Mar 30 2014, 1:01pm CDT | by Forbes
Spain is in a mess. Over a quarter of its adult workforce is unemployed, and according to CIB Natixis it has lost 25% of its production, even more than Greece. Spain’s inflation rate has been falling steadily and has now turned negative: the most recent retail sales figures show a fall of 0.2%. Various people anticipate ECB easing monetary policy because of the growing threat of deflation in Spain.
But this is to misunderstand the role of monetary policy in a currency union. The ECB sets monetary policy for the union as a single unit, not for its individual components. Deflation in Spain is a driver of ECB decisions only to the extent that it depresses Euro zone CPI. And I’m sorry if this sounds brutal, but Spanish unemployment is of no consequence, since the ECB does not have a mandate to target unemployment even at the Euro zone level, let alone in an individual country. The ECB can no more set policy to tackle deflation or unemployment in Spain than it can set policy to meet the desire of German savers for better returns. Its mandate is to maintain inflation close to 2% across the Euro zone economy AS A WHOLE.
Admittedly, Euro zone aggregates don’t look particularly healthy: inflation at 0.8% is far below the 2% target and M3 is stagnating. M3 lending is actually falling, indicating that bank deleveraging continues to place severe restrictions on the availability of finance, especially in periphery countries:
Real interest rates in the periphery remain far above the ECB’s policy rate.
But there is some good news, too. Euro zone stocks have risen substantially in the last week, and yields on periphery bonds are at their lowest for several years. And the Euro has fallen, which benefits exporters. To be sure, the Euro zone already has a trade surplus, largely due to the ever-growing German trade surplus. But exports need to strengthen in periphery countries too, so a falling Euro is perhaps good news for them (although I have argued elsewhere that it is more likely to benefit German exporters).
These market movements do not seem to be driven by fundamentals. Rather, they appear to be driven by expectations that the ECB will undertake more aggressive monetary easing, perhaps by means of QE or negative interest rates on bank reserves. The ECB has signaled that it is considering both of these.
But I fear these expectations are wrong. Signals don’t necessarily equate to action, and if markets respond to the signal by pricing in the action, then they may render the action itself unnecessary. If the ECB’s intention was to force a fall in the Euro, then the combination of signalling with the deplorable Spanish retail figures just released has already done the job. In which case there will be no easing.
My negative view of the likelihood of ECB easing is supported by this chart showing the ECB’s medium-term inflation forecast:
It seems that the ECB is expecting a sustained rise in inflation to start any time soon, gradually returning inflation to target by 2020. While this seems a long time, it should be remembered that many EU countries are undertaking structural reforms which can be expected to depress growth for quite some time to come. Greece has now been in recession for six years and growth has not yet returned.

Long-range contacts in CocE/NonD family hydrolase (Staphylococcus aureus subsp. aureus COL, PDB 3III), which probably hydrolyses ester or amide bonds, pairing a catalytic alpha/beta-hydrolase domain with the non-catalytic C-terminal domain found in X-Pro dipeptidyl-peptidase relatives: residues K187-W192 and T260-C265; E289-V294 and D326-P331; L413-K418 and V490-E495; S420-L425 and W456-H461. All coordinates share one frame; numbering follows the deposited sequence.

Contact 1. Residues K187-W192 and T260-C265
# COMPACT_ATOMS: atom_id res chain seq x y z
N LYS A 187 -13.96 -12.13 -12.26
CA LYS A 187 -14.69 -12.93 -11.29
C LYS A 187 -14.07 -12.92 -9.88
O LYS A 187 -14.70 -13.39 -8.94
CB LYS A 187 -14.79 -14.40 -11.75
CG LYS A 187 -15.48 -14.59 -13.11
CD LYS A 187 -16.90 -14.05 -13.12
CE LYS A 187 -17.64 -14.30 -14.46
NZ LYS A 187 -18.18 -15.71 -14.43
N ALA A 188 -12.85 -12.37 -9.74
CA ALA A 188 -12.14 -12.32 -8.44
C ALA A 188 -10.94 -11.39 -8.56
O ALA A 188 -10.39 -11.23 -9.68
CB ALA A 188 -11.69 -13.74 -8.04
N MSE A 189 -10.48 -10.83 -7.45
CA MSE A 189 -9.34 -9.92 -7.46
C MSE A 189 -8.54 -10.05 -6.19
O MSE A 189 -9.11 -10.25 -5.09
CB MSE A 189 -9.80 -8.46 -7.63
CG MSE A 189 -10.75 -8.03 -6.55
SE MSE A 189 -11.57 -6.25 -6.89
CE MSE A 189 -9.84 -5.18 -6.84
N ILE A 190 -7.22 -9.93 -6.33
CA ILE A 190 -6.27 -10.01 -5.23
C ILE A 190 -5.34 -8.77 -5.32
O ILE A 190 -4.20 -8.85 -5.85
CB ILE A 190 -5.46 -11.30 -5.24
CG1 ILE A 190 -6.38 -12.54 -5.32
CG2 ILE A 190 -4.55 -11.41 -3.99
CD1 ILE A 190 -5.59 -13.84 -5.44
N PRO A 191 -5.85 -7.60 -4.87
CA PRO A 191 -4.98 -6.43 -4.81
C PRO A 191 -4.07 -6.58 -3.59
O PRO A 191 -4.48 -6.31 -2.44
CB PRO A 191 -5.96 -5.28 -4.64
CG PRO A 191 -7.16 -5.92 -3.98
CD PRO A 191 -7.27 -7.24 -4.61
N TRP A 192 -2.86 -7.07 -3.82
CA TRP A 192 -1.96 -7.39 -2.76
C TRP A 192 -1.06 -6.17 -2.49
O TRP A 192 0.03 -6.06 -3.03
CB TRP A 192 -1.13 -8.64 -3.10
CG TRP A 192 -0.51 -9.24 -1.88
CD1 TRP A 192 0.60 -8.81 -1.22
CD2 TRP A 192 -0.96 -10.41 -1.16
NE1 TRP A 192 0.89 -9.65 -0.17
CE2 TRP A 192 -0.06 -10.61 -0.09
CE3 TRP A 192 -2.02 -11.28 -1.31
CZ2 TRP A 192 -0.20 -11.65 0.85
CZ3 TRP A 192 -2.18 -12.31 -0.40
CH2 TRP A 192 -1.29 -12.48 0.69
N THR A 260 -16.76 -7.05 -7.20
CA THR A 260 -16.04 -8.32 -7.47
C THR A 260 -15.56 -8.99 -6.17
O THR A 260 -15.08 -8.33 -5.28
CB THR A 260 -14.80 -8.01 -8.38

In my view the ECB’s inflation forecast – despite the slow return to target – is over-optimistic. But it is not my view that matters. The question is whether the ECB believes its own forecast. If it does, there will be no easing.
The ECB’s optimism may be due to the fact that Eurozone banks are currently undergoing the Asset Quality Review, the Eurozone’s equivalent of the Fed’s recent stress tests. The AQR started in November 2013 and is scheduled to take a year to complete. Many European banks have over-risky balance sheets and insufficient capital: the AQR forces them to address this, not least because banks that fail the AQR may be wound up (it’s amazing what effect the threat of dissolution has!). This was the underlying reason for the horrible figures recently released by the Italian bank Unicredit. I have no doubt there will be other banks releasing horrible figures in due course.
If the principal cause of the fall in M3 lending is accelerated bank deleveraging due to the AQR, then it is reasonable to suppose that once the AQR is completed, those banks that are judged healthy will be in a position to resume lending to households and businesses. If so, then the credit crunch and associated disinflationary trend is a short-term phenomenon which will resolve itself in due course without any need for ECB monetary easing. Hence the ECB forecast.
The one thing that might make the ECB act would be the threat of Spanish default and the possibility of a run on Spanish banks. Spanish bond yields are low, but it is still struggling to reduce its deficit, a task that becomes ever harder as poor economic performance squeezes tax revenues. If Spain went into a prolonged period of deflation, risk of default would become significantly higher: this would force up bond yields and encourage investors to remove capital from the country’s banks. But we aren’t in this situation yet, and indeed we may never be: the upturn in inflation forecast by the ECB at the aggregate level seems to suggest they are not anticipating significant deflation in any country other than Greece.
So, putting all of this together, I do not expect the ECB to do any significant easing at the moment. But that doesn’t mean they won’t continue to talk about it. After all, signalling has worked well so far. Remember Mario Draghi’s promise to do “whatever it takes”? The ECB’s OMT sovereign bond support facility has never been used, but yields have stayed low ever since it was announced. Sometimes all a central bank needs to do is talk.
Source: Forbes Business
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